The scientists at Stanford University School of Medicine performed their experiments in mice, but the adipose stem cells they used came from human liposuction aspirates and became human, liver-like cells that flourished inside the mice's bodies.
All aspects of the new fat-to-liver technique are adaptable for human use, Gary Peltz, MD, PhD, professor of anesthesia and the study's senior author said. Creating iPS cells requires introducing foreign and potentially carcinogenic genes. But adipose stem cells merely have to be harvested from fat tissue.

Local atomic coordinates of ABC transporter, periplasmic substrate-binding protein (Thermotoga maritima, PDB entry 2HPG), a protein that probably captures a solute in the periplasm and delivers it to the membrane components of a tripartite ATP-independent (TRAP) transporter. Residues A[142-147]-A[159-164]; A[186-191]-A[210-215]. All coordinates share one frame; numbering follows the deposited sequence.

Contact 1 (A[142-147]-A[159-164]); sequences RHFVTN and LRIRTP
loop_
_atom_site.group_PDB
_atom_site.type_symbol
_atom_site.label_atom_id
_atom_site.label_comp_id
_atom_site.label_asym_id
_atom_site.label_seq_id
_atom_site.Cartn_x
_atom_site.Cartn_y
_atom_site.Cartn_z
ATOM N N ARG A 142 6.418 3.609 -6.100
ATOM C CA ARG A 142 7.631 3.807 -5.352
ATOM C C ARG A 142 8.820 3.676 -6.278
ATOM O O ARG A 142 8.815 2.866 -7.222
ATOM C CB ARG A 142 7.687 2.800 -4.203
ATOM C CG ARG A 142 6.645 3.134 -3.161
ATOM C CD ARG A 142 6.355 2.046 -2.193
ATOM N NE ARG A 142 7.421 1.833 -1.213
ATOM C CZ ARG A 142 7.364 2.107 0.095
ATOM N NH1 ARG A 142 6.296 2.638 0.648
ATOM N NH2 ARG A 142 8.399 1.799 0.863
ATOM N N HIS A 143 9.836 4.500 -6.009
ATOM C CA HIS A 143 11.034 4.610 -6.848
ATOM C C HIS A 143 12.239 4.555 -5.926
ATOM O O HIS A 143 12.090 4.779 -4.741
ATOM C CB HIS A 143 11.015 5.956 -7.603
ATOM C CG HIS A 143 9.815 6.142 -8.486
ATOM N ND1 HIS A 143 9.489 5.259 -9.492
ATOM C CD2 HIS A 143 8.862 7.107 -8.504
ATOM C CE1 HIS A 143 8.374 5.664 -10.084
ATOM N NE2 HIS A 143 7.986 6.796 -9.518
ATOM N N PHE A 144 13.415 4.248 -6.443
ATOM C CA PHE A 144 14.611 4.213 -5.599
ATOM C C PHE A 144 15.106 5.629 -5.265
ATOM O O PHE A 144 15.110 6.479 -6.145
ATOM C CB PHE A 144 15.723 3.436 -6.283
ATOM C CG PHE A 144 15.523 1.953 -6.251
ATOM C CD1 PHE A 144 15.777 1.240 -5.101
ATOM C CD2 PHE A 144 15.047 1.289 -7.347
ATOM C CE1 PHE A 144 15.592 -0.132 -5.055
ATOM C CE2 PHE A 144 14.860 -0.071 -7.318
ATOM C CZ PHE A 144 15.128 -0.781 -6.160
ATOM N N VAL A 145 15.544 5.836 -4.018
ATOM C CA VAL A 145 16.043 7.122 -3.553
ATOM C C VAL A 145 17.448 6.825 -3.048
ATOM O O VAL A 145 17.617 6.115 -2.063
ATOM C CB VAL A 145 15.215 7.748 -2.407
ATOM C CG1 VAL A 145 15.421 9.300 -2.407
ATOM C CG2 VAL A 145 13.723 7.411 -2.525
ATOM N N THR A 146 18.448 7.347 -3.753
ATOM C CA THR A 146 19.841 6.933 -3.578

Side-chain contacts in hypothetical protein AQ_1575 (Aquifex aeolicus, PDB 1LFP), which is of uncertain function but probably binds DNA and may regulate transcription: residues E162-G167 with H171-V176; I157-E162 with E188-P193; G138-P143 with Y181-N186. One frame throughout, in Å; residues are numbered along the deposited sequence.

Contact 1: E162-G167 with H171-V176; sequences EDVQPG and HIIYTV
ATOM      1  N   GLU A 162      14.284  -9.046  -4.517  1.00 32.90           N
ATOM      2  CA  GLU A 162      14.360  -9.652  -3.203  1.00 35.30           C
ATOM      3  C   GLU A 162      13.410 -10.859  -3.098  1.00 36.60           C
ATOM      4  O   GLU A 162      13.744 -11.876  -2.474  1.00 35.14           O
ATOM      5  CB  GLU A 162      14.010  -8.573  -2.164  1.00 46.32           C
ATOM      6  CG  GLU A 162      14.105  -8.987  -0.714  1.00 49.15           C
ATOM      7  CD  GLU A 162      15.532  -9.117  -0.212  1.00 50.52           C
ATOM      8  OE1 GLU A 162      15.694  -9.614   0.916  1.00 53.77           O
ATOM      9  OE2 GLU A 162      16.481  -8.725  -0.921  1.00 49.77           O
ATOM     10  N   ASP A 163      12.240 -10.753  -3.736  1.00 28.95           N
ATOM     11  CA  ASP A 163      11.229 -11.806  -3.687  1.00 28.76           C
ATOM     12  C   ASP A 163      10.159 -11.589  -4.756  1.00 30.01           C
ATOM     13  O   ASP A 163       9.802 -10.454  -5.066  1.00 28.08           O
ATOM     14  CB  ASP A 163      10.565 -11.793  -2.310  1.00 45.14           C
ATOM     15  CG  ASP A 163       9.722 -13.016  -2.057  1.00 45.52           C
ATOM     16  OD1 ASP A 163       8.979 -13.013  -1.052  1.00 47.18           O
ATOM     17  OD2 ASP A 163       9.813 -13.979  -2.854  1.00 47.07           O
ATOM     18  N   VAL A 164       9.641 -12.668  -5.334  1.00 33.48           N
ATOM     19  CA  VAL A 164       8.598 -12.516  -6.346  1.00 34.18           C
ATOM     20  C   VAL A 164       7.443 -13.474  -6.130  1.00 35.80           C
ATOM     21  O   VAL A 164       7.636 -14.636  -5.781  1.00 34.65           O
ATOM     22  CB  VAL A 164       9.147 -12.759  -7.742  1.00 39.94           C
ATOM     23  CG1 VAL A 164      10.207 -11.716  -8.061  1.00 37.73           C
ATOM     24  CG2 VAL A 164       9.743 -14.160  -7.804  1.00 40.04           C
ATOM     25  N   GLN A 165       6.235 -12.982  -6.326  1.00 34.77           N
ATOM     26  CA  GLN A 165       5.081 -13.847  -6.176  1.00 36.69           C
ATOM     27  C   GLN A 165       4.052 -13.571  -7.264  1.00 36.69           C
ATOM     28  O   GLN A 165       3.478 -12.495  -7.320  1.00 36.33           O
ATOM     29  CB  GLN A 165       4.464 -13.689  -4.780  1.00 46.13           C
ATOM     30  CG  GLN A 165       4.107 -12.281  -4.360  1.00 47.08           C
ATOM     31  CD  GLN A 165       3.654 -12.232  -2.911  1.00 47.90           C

The process takes nine days from start to finish- fast enough to regenerate liver tissue in acute liver poisoning victims, who would otherwise die within a few weeks, barring liver transplantation.
Peltz said that they believe their method will be transferable to the clinic, and because the new liver tissue is derived from a person's own cells, they do not expect that immunosuppressants will be needed.
Liver cells are not something an adipose stem cell normally wants to turn into, Peltz said.
Peltz and his associates were able to achieve the conversion within nine days with an efficiency of 37 percent, as opposed to the vastly lower yield obtained with the prior method (12 percent) or using iPS cells.
The study is published in journal Cell Transplantation.
--ANI (Posted on 22-10-2013)